The Mission Hub

The Pontifical Mission Societies include the Society for the
Propagation of the Faith, the Missionary Childhood Association, the Society of St.Peter Apostle, and the Missionary Union of Priests and Religious. These Societies promote a prayerfulmissionary spirit among baptized Catholics and to gather a fund of support for the evangelizing and pastoral programs of more than 1,150 local churches of the Developing World.

Sunday, December 19, 2010

Times to Remember

As the days grow shorter and more of our Advent candles burn low, very often our thoughts turn to time spent with family. Whether it’s remembrances of times past or anticipation of coming gatherings, as Christmas approaches we may find ourselves thinking more of those we love.

So it is in the Mission Office. Never far from our minds are the people of God that we serve: those with less than enough to eat, no access to medical care and most importantly, those who may not know how much Jesus loves them. We also keep the many missionaries who serve them close to our hearts and are strengthened by the many notes and cards that we receive during Advent thanking us (and you!) for help given over the past years. It is a special treat when a missionary visits us to keep us informed of the work being done in the name of the good people of Boston; we were blessed to have such a visitor recently.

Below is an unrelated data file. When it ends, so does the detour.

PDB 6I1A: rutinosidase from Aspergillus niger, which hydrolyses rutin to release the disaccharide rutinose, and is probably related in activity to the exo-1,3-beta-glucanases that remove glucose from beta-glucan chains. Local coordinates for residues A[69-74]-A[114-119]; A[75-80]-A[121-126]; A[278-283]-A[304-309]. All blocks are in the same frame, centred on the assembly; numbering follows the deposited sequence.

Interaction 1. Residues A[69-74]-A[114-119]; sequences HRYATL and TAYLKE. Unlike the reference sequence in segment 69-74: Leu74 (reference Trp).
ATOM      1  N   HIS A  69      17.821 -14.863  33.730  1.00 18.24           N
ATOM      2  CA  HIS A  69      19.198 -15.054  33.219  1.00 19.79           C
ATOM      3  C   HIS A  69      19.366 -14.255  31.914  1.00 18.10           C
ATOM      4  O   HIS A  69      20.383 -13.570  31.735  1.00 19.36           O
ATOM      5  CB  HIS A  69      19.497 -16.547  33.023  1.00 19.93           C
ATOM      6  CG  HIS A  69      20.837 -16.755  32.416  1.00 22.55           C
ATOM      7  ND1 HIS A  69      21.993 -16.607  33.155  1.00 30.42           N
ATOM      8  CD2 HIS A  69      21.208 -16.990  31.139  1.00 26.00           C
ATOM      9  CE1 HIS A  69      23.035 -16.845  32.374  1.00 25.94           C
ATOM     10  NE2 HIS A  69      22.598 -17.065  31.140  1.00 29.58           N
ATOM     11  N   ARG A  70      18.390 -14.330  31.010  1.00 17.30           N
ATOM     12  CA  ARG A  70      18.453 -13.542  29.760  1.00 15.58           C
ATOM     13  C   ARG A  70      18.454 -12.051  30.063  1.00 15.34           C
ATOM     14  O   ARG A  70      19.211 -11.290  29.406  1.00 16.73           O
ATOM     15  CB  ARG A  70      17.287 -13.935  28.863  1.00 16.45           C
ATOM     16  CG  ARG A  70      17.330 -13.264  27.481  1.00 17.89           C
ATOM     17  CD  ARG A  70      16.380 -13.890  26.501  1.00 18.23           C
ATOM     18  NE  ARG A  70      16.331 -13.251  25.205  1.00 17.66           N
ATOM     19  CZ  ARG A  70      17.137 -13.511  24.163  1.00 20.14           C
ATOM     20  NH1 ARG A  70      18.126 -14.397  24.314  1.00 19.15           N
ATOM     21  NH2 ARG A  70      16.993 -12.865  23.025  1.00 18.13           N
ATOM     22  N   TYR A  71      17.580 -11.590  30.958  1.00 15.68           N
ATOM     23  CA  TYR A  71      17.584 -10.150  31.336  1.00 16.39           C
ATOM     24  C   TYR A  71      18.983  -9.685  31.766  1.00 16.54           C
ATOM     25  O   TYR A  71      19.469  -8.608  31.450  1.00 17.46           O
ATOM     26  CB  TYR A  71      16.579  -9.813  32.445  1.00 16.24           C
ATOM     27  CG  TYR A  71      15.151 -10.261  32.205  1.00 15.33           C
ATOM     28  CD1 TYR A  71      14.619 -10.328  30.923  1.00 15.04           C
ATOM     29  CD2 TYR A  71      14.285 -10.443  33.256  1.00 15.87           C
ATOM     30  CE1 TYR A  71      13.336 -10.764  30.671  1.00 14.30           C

Sr. Lisa Valentini, MSC, no stranger to the readers of this blog, had recently returned from a month spent in Haiti working with those whose earthquake related sufferings have been compounded by a cholera epidemic. Not only did Sr. Lisa share her stories with us, she spoke at Holy Family, Amesbury, MA and St. Helen, Norwell, MA at weekend Masses as part of the Society for the Propagation of the Faith’s Missionary Co Operative Program.

The students at St. Patrick School, Stoneham,MA, St. Jeanne D’Arc School in Lowell, MA and St. John the Evangelist Religious Education in Winthrop heard stories of her work at a children’s Nutrition Center turned cholera hospital; though not a nurse, Sister often worked 12-15 hour days caring for patients who would not have made it to a traditional hospital. She spoke of road blocks preventing supplies and doctors from arriving, of having only enough food for children ages 2-12. Thirteen year olds went hungry. Sister asked the students to pray and sacrifice through the Holy Childhood Association so that the little ones of Haiti could get the help they so desperately need and deserve.

At the end of our busy week, I asked Sr. Lisa what she would like you, our readers and donors, to know about her work; what was the single most important thing to tell you?

She said, simply, Tell them not to forget Haiti.”

Amen, Sister. We will not.
-Maureen Crowley Heil

Saturday, December 11, 2010

Missionaries Bring the World to Boston